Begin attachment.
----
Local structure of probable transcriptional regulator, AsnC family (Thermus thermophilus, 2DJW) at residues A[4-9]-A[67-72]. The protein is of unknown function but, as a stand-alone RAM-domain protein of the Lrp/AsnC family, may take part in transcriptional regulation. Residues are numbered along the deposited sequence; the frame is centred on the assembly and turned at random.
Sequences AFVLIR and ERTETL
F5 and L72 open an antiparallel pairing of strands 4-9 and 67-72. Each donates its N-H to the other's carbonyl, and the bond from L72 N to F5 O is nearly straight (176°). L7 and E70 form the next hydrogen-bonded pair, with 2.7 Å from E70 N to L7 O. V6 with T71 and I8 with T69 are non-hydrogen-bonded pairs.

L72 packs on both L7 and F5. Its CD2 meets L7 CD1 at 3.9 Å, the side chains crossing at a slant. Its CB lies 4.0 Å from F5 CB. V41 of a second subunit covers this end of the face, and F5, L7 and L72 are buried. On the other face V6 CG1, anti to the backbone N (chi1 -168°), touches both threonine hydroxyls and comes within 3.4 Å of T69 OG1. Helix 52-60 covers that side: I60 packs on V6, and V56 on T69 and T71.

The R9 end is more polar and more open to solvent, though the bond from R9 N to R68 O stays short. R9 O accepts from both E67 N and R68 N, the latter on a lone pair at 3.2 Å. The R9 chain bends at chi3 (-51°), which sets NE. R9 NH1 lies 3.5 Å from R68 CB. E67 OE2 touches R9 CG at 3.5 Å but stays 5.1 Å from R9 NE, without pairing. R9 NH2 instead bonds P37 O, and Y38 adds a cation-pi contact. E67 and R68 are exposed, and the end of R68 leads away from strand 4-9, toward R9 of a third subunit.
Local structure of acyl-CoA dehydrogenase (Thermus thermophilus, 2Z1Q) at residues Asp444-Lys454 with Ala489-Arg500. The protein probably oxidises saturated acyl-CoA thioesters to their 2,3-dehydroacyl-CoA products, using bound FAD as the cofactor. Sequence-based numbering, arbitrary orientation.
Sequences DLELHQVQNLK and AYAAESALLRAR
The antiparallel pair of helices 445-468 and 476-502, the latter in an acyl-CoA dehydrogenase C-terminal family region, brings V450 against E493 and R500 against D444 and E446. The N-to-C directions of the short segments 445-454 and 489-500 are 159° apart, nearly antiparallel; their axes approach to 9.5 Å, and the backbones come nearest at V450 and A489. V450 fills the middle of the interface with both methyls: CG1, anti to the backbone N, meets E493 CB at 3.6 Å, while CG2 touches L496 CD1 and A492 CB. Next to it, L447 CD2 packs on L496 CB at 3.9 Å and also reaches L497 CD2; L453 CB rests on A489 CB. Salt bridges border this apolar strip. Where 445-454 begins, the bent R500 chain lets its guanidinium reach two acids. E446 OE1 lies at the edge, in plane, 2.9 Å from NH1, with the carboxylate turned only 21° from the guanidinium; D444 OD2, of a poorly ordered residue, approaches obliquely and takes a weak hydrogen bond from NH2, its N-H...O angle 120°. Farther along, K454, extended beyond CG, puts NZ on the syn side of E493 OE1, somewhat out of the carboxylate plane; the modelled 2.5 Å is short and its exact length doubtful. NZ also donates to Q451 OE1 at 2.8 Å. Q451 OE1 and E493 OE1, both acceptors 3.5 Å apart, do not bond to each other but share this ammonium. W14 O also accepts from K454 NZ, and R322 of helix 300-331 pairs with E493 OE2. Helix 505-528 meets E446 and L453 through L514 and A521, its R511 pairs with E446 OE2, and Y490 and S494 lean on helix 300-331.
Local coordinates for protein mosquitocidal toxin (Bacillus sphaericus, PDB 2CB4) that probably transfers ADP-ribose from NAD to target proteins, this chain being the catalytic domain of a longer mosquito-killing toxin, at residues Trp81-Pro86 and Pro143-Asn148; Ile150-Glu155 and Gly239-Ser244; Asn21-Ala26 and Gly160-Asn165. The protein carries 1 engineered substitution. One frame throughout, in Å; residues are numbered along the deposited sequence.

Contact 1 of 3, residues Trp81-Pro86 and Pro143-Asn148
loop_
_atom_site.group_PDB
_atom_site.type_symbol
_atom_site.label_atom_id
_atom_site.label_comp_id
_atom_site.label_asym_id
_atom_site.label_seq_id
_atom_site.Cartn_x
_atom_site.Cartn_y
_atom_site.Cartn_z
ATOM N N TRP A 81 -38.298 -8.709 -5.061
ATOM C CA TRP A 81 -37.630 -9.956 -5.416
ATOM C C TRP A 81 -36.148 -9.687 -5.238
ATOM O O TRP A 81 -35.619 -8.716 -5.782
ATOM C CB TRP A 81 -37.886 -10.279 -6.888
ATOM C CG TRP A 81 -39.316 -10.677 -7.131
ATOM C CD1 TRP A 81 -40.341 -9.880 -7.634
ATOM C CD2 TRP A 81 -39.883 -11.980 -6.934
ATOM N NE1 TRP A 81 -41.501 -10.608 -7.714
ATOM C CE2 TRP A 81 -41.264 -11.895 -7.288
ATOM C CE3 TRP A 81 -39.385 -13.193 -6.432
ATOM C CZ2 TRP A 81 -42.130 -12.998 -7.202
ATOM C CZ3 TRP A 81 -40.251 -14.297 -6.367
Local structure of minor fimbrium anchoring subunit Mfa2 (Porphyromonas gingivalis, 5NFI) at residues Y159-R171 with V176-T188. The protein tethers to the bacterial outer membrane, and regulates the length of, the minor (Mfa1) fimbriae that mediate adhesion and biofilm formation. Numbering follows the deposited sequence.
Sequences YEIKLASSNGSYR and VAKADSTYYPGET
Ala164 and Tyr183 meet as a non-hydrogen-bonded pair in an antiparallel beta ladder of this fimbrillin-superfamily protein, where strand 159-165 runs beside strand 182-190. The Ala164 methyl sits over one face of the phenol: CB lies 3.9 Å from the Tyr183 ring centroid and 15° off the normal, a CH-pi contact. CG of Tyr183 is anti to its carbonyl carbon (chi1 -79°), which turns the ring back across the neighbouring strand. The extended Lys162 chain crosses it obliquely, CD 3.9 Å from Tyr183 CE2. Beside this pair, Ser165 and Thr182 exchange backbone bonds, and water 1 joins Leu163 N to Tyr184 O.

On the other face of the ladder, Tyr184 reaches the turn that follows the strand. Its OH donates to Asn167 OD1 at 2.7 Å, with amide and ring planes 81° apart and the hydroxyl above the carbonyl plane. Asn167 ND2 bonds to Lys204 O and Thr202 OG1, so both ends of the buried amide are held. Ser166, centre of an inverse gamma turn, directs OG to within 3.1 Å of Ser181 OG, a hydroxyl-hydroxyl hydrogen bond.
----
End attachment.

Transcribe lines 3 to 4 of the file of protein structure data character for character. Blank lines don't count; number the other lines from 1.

F5 and L72 open an antiparallel pairing of strands 4-9 and 67-72. Each donates its N-H to the other's carbonyl, and the bond from L72 N to F5 O is nearly straight (176°). L7 and E70 form the next hydrogen-bonded pair, with 2.7 Å from E70 N to L7 O. V6 with T71 and I8 with T69 are non-hydrogen-bonded pairs.

L72 packs on both L7 and F5. Its CD2 meets L7 CD1 at 3.9 Å, the side chains crossing at a slant. Its CB lies 4.0 Å from F5 CB. V41 of a second subunit covers this end of the face, and F5, L7 and L72 are buried. On the other face V6 CG1, anti to the backbone N (chi1 -168°), touches both threonine hydroxyls and comes within 3.4 Å of T69 OG1. Helix 52-60 covers that side: I60 packs on V6, and V56 on T69 and T71.